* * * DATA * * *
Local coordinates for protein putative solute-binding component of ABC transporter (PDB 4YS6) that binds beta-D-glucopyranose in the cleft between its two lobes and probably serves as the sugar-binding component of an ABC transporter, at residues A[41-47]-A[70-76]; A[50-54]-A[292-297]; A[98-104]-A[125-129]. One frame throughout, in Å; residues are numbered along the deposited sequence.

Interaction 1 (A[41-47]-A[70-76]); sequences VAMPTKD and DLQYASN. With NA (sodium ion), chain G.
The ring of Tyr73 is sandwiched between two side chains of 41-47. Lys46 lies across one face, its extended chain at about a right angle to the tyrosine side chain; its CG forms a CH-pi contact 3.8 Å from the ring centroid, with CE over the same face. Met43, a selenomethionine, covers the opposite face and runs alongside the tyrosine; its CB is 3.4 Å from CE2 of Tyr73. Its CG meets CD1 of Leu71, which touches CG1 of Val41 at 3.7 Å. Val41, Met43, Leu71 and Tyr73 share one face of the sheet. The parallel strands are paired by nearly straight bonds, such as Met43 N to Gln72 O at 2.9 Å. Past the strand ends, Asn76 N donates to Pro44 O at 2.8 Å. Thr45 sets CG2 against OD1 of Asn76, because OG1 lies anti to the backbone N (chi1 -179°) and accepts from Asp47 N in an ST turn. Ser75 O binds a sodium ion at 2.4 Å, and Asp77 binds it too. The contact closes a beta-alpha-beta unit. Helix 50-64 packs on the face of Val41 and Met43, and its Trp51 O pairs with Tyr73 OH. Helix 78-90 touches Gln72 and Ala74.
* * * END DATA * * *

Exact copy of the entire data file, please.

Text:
Local coordinates for protein putative solute-binding component of ABC transporter (PDB 4YS6) that binds beta-D-glucopyranose in the cleft between its two lobes and probably serves as the sugar-binding component of an ABC transporter, at residues A[41-47]-A[70-76]; A[50-54]-A[292-297]; A[98-104]-A[125-129]. One frame throughout, in Å; residues are numbered along the deposited sequence.

Interaction 1 (A[41-47]-A[70-76]); sequences VAMPTKD and DLQYASN. With NA (sodium ion), chain G.
The ring of Tyr73 is sandwiched between two side chains of 41-47. Lys46 lies across one face, its extended chain at about a right angle to the tyrosine side chain; its CG forms a CH-pi contact 3.8 Å from the ring centroid, with CE over the same face. Met43, a selenomethionine, covers the opposite face and runs alongside the tyrosine; its CB is 3.4 Å from CE2 of Tyr73. Its CG meets CD1 of Leu71, which touches CG1 of Val41 at 3.7 Å. Val41, Met43, Leu71 and Tyr73 share one face of the sheet. The parallel strands are paired by nearly straight bonds, such as Met43 N to Gln72 O at 2.9 Å. Past the strand ends, Asn76 N donates to Pro44 O at 2.8 Å. Thr45 sets CG2 against OD1 of Asn76, because OG1 lies anti to the backbone N (chi1 -179°) and accepts from Asp47 N in an ST turn. Ser75 O binds a sodium ion at 2.4 Å, and Asp77 binds it too. The contact closes a beta-alpha-beta unit. Helix 50-64 packs on the face of Val41 and Met43, and its Trp51 O pairs with Tyr73 OH. Helix 78-90 touches Gln72 and Ala74.